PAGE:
Goodreads helps you keep track of books you want to read.
Start by marking “The Gin Closet” as Want to Read:
The Gin Closet
Enlarge cover
Rate this book
Clear rating
Open Preview

The Gin Closet

3.44  ·  Rating details ·  922 ratings  ·  147 reviews
AS A YOUNG WOMAN, Tilly flees home for the hollow underworld of Nevada, looking for pure souls and finding nothing but bad habits. One day, after Tilly has spent nearly thirty years without a family, drinking herself to the brink of death, her niece Stella—who has been leading her own life of empty promise in New York City—arrives on the doorstep of Tilly’s desert trailer.
Hardcover, 288 pages
Published February 16th 2010 by Free Press (first published 2010)
More Details... Edit Details

Friend Reviews

To see what your friends thought of this book, please sign up.

Reader Q&A

To ask other readers questions about The Gin Closet, please sign up.

Be the first to ask a question about The Gin Closet

This book is not yet featured on Listopia. Add this book to your favorite list »

Community Reviews

Showing 1-30
3.44  · 
Rating details
 ·  922 ratings  ·  147 reviews

More filters
Sort order
Apr 25, 2010 rated it it was ok
Depressing I don't mind, it's the melodrama I'm not okay with. Also the language that SEEMS precise, but turns out not to be. For example: "We got hot dogs from a vendor on the green and ate them with our fingers." But how else do you eat a hot dog? And "Her eyes were red like beets," which isn't even possible. Everything is always "like" something else, and though a couple of these work, most ring less than true, and ultimately distract.
I really loved Jamison's story that came out a few years a
Jul 21, 2019 rated it liked it  ·  review of another edition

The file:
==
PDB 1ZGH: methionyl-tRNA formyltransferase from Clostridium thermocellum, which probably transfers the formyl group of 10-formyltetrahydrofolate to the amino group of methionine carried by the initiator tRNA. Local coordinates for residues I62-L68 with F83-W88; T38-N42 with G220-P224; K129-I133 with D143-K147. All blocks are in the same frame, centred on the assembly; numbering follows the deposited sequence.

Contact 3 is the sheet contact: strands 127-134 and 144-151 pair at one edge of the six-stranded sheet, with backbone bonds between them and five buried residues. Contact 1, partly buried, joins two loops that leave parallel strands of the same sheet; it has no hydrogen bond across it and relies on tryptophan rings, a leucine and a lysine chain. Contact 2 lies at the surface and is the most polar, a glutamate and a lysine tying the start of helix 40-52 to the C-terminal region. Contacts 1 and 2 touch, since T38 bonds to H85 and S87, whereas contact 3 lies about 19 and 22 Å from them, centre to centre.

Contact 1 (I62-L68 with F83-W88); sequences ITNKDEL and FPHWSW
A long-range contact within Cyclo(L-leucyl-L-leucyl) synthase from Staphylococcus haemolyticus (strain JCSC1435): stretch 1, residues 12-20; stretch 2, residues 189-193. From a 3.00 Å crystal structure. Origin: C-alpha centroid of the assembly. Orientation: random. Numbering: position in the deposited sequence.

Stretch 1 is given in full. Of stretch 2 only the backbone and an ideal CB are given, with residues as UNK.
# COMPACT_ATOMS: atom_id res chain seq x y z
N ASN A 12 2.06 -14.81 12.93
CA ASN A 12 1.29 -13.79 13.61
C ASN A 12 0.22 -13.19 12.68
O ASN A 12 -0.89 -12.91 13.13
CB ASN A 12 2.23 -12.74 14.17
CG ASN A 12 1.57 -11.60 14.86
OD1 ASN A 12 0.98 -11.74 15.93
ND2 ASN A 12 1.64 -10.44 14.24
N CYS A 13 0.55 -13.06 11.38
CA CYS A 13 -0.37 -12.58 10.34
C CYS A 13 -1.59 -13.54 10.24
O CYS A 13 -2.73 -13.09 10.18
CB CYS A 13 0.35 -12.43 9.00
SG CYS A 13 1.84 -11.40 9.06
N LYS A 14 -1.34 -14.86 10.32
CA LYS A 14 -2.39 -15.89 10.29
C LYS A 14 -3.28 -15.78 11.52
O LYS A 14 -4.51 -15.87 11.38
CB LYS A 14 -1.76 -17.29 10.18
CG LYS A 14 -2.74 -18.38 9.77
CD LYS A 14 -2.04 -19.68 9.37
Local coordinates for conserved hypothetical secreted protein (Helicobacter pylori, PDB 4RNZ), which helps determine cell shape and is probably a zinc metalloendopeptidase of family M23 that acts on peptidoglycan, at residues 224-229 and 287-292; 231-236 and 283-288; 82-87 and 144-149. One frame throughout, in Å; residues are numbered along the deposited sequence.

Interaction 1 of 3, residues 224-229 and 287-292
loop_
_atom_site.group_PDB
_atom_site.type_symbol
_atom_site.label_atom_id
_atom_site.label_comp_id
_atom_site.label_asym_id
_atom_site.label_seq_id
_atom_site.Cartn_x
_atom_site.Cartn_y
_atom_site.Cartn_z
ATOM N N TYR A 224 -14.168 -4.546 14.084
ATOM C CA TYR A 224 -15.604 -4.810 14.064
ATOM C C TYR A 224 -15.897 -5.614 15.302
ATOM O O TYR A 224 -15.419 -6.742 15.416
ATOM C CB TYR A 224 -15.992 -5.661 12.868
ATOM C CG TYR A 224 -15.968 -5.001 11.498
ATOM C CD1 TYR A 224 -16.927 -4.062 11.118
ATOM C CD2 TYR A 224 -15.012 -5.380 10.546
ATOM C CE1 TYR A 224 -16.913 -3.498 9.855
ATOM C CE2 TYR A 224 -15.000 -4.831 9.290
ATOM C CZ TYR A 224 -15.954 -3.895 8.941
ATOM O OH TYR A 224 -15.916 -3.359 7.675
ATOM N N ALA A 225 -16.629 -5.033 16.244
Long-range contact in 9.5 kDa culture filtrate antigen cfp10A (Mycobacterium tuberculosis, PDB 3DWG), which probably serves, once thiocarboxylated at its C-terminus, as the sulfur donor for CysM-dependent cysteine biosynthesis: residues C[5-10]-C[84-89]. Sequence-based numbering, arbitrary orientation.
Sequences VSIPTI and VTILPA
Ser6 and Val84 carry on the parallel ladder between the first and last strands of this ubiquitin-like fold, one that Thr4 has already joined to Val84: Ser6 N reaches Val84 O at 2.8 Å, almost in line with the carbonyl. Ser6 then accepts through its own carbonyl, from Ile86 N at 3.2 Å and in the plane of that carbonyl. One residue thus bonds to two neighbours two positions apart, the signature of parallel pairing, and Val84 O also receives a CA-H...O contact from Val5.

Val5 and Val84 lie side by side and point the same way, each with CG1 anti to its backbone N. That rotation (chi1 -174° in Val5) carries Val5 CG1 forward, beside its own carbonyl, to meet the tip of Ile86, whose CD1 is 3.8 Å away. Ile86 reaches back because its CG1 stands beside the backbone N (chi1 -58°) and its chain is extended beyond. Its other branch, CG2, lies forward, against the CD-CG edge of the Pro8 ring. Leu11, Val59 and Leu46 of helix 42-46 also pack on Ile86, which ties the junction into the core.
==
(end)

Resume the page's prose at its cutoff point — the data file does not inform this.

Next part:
Shelves: read-2019
I am an extreme Leslie Jamison fan; The Empathy Exams is easily one of my top 10 modern essay collections, and I found The Recovering shivery good, raw and revelatory.

I'd always intended to get to this one, her debut, and I'm glad I finally did! But reading it so far after the fact was a strange experience. It's definitely a young book—juvenile and sweet and dark and hard and glimmering. But at this point it was too much like reading a rough draft, particularly since in The Recovering she does
Sep 20, 2012 rated it it was amazing
Three things this novel does that I wish more contemporary novels did:

Renders the way people stammer at each other

Juxtaposes of families and lovers being awkward and conflict-avoidant with each other with super-dramatic sex and death scenes

Makes me like the characters best when they're messing other people's shit up for no rational reason and messing up their own lives

Otherwise it's hard to quantify what makes it so good except that each sentence is beautifully written and each character feels
Kathy (Bermudaonion)
When Stella goes to visit her Grandmother Lucy for Christmas, she finds her on the kitchen floor, where she’d fallen earlier in the day. As Stella was helping her up, Lucy says, “I need Matilda.” Stella has never heard of anyone named Matilda and asks her brother if he knows who Matilda is.

Seeing that her grandmother needs help, Stella decides to spend every other night with her, helping to take care of her. While she’s taking care of her grandmother, Stella discovers that Matilda is her mother’
Jan 23, 2010 rated it really liked it
This manages to be a beautifully written novel that's also a very fast read. I enjoyed devouring the story of twenty-something Stella and her alcoholic aunt Tilly. The narrative switches between both characters, and I loved each narrator's distinct voice. I also really liked the various settings: New York City, Connecticut, Arizona, San Francisco. So many lovely and rich and true details.

This is a dark tale about self-destruction and the limits of intimacy. There's a lot of good and sickening w
Feb 02, 2016 rated it liked it